I owe Mary J. Blige an apology.
Why? When she first hit the music scene with “Real Love” in 1992, I initially dismissed her as another one hit wonder, just a dance/hip hop artist who would quickly fade from the charts. Boy, was I wrong. With every album, her voice has grown stronger, wiser, and more heartbreaking as she fearlessly chronicles her personal struggles with drugs, romance, and depression. Her most recent album, Growing Pains, has cemented her status as a modern, streetwise Aretha Franklin.
Her major breakthrough, both critically and commercially, was 2002's No More Drama, a fiery collection of everything from personal struggles (exemplified by the emotional title track) and celebration (“A Family Affair”). But it was Mary, her previous album, that convinced me of her true talents. Strangely, Mary has received little acclaim or notice since its 1999 release; even Blige herself glossed over it when reciting her triumphs in The Breakthrough's “MJB Da MVP.” Mary deserves acclaim for its exquisite production and Blige's powerful vocals.
Back in the late '90s, Lauryn Hill was at the peak of her powers, and contributed two tracks to Mary, most notably “All That I Can Say,” the dreamy first single off the album. The beat is unusual, but Blige effortlessly rides the tempo while crooning shamelessly romantic lyrics: “Loving you is wonderful/Something like a miracle/ Rest assured I feel the same way you do.” She adds sensuality to the mix with “Sexy,” which subtly samples Michael Jackson's Off the Wall track “Can't Help It.” Despite the superfluous rap in the middle, the song lets Blige confidently flaunt her sexuality while maintaining the romantic strain from “All That I Can Say.” She further displays her range in “I'm in Love,” a Burt Bacharach-tinged song with horns and an overall retro vibe.
As with every album, Blige includes confessional songs highlighting her own life struggles. “Deep Inside” describes her mission to balance her personal and private lives, keeping her true friends and finding a real romantic relationship. She is accompanied by none other than Elton John, who plays the chords from “Bennie and the Jets” over a heavier beat. Having John play the song live adds more punch to the track, rather than just sampling the original recording. While I'm unsure if she actually lived through the experience, she certainly makes “Your Child” sound personal. In one of her best performances, Blige alternates between anger, sorrow, and resignation as she narrates the story of a doomed love affair. A woman appears at her doorstep holding an infant, announcing that Blige's current boyfriend is the father. Subsequently she confronts the boyfriend, announcing that their relationship is over. Typically this type of ballad demonizes the “other woman” — in fact, Blige tells the boyfriend that his girlfriend “wasn't disrespectful/In fact she's 100% sure.” She then informs the man that their relationship is over, angrily asking him “How could you deny your own flesh and blood?”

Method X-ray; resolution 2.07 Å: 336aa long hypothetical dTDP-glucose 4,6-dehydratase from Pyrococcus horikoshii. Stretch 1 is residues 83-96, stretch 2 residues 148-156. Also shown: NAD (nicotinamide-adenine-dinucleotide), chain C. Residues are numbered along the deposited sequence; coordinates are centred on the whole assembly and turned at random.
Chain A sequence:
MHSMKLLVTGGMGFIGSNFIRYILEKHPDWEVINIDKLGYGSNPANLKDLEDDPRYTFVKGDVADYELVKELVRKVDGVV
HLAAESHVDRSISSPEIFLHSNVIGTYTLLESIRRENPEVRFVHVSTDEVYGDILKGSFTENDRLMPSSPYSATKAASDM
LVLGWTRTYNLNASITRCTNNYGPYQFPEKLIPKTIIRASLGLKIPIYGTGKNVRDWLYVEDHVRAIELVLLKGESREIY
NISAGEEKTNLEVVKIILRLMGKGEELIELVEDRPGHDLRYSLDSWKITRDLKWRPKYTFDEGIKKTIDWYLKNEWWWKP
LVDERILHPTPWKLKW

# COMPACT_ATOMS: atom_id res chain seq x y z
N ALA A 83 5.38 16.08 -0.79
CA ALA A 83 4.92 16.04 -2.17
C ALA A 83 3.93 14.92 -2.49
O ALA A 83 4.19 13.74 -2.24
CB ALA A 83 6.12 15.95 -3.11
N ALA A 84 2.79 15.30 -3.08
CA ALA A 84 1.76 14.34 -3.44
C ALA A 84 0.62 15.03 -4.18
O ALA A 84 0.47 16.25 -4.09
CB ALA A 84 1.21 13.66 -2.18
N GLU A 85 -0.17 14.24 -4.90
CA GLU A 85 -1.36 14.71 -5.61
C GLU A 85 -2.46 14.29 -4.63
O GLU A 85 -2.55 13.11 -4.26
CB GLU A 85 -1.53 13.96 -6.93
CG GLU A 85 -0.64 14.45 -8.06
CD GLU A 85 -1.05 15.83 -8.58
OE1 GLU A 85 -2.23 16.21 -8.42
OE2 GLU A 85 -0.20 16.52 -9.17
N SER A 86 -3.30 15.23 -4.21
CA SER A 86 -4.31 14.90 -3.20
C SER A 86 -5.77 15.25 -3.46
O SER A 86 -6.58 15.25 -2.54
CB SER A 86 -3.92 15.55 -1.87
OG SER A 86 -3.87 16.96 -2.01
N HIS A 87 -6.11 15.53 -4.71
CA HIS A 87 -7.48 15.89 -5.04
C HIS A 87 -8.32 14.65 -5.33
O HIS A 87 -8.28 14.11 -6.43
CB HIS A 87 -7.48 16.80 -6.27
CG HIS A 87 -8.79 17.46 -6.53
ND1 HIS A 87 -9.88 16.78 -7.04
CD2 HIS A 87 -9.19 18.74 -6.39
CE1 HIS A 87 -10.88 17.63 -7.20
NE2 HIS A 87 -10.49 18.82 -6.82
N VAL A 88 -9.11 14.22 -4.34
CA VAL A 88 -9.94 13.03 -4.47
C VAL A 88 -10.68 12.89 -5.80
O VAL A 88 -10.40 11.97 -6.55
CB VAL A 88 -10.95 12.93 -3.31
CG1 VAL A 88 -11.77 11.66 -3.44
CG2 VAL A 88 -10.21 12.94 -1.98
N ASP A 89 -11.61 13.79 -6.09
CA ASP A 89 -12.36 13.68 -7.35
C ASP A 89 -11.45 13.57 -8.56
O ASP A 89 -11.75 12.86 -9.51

The clever “Happy Holidays” describes a love affair, with Blige listing every holiday that she and her married lover have never spent together. She then channels the anger from “Your Child” into lambasting a womanizer in “Not Looking,” a duet with K. Ci that recalls the old school Womack & Womack track “Baby I'm Scared of You.” A “battle of the sexes” song, K. Ci hits on Blige, stating that he's not looking for a serious “love affair,” while Blige responds that she's not looking for “player s**t.” The song interestingly complements “Don't Waste Your Time,” a furious duet with the aforementioned Aretha Franklin. Franklin plays the wiser figure advising Blige to not “waste her time” on a doomed relationship, to “just walk away.” Blige answers that it “gets so hard to know,” but she she knows that she's “gotta let go.” Hearing the two soul divas trade vocal improvisations toward the end of the track is a thrill, a sort of passing of the R&B torch.
Recent albums have seen Blige venturing more into rock territory, and the track “The Love I Never Had” demonstrates her versatility in this genre. The band behind her sounds like it was recorded live without overdubs. Her voice duets with the electric guitars, escalating into a full funk-rock workout. The end of the song features Blige improvising over the band, showing other would-be soul divas how to build emotional intensity into a song.
As a bonus, Blige covers the First Choice classic “Let No Man Put Asunder,” remaining very faithful to the original recording. By doing this (as well as duetting with Franklin), she pays homage to her R&B forbears, but establishes her place in the soul genre as a great talent. With Mary, Blige proves worthy of her “Queen of Hip Hop Soul” title, and foreshadows the versatility demonstrated on later albums. Although Mary has received little attention compared to her more recent releases, this almost decade-old gem deserves another listen and greater appreciation.
For her full discography and more information, check out Blige's home page.